Rights groups say Malden school’s hair extension ban is unfair
Leading civil rights and education groups directed a torrent of criticism at a Malden charter school Friday for disciplining black and biracial students who wear hairstyles that administrators say violate the school’s dress code.
The state association of charter schools disavowed the actions of administrators at Mystic Valley Regional Charter School, saying they had trampled on students’ cultural heritage. The Anti-Defamation League questioned whether the school was equitably applying discipline policies.
And the Lawyers’ Committee for Civil Rights and Economic Justice demanded public records from Mystic Valley to assess the impact of the school’s dress code on students of color.
“Denying young black women their opportunity to express their cultural identity will not make the school safer, more orderly, or less ‘distracting,’ ” the committee said in a statement.
Students at the Malden school who wear hair extensions have faced detention and suspension by administrators, who said the hairstyle could highlight economic differences among students because of its cost.
Administrators sent a letter to parents Friday insisting that rules on attire and appearance are consistently enforced.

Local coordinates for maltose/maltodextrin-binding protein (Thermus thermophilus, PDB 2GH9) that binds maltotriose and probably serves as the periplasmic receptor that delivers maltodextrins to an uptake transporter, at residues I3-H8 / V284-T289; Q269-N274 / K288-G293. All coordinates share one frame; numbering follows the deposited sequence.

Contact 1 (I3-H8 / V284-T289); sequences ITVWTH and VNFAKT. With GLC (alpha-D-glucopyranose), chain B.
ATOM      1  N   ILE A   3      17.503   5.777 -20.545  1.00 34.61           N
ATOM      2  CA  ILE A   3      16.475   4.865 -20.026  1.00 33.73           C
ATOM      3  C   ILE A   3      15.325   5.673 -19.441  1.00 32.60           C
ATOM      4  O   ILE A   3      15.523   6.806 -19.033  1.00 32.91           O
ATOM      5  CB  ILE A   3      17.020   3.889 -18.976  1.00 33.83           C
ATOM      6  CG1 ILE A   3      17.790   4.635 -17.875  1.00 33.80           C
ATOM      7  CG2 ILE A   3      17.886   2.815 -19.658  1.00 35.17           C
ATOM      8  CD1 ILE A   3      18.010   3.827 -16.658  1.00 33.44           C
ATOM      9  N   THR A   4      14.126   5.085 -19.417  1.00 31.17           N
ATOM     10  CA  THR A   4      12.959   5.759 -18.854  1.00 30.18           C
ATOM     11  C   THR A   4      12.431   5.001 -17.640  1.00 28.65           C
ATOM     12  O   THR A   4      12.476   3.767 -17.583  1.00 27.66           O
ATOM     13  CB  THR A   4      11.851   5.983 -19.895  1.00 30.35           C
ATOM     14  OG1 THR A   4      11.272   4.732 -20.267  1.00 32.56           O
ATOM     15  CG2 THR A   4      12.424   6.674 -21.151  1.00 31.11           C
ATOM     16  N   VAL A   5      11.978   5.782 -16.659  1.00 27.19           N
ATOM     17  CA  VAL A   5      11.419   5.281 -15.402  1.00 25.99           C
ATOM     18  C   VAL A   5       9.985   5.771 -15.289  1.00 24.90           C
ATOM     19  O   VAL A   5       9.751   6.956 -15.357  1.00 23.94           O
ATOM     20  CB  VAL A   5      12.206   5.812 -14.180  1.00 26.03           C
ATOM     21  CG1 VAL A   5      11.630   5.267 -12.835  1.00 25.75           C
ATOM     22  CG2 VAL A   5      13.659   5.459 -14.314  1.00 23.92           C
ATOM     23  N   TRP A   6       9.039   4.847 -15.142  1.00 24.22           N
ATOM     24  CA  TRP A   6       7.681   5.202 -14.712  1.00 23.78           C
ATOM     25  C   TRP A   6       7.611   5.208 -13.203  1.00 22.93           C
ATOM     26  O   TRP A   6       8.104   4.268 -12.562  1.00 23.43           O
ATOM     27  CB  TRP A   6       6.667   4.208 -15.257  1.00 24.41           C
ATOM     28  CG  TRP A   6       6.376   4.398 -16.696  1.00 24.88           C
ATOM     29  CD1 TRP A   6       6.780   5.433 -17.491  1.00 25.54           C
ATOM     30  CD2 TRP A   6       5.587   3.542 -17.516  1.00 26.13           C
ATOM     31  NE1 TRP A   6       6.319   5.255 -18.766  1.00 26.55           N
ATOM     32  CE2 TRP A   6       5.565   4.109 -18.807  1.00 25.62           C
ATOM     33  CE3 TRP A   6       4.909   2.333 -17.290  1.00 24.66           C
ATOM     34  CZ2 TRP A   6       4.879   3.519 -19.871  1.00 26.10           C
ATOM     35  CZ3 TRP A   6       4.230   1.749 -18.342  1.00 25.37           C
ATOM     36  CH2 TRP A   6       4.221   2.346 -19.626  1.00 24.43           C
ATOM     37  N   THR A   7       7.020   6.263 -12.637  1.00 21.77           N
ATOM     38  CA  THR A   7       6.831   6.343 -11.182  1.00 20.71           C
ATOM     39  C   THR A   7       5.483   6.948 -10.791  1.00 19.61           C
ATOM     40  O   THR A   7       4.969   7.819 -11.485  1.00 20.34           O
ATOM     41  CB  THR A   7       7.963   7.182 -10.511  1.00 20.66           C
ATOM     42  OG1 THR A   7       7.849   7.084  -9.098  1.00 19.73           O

“They are designed to permit students to focus their attentions on academics and on those aspects of their personalities that are truly important,” the statement said.
“The specific prohibition on hair extensions, which are expensive and could serve as a differentiating factor between students from dissimilar socioeconomic backgrounds, is consistent with our desire to create such an educational environment, one that celebrates all that our students have in common and minimizes material differences and distractions,” the statement said.
“Any suggestion that it is based on anything else is simply wrong.”
School administrators were not available for interviews Friday.
More than 40 percent of the school’s students are people of color, but state education data show Mystic Valley has just one black teacher on a staff of about 170. Those records also show that black students at Mystic Valley were more than twice as likely last year to be suspended for any infraction compared with white students.
The school’s desire to erase economic differences among students — to, in effect, create a level playing field — is reasonable, said Tomiko Brown-Nagin, a Harvard Law School professor who teaches education law and policy. But such policies, she said, can rub up against the equally reasonable imperative to be non-discriminatory.
Brown-Nagin said courts have given employers and schools wide discretion in grooming codes but have challenged schools’ discretion when grooming codes infringe on cultural expression.
“It strikes me as a laudable goal to try to reduce visible economic disparities among students,” Brown-Nagin said. “But the way the policy is enforced and the penalties for the policy raise serious questions.”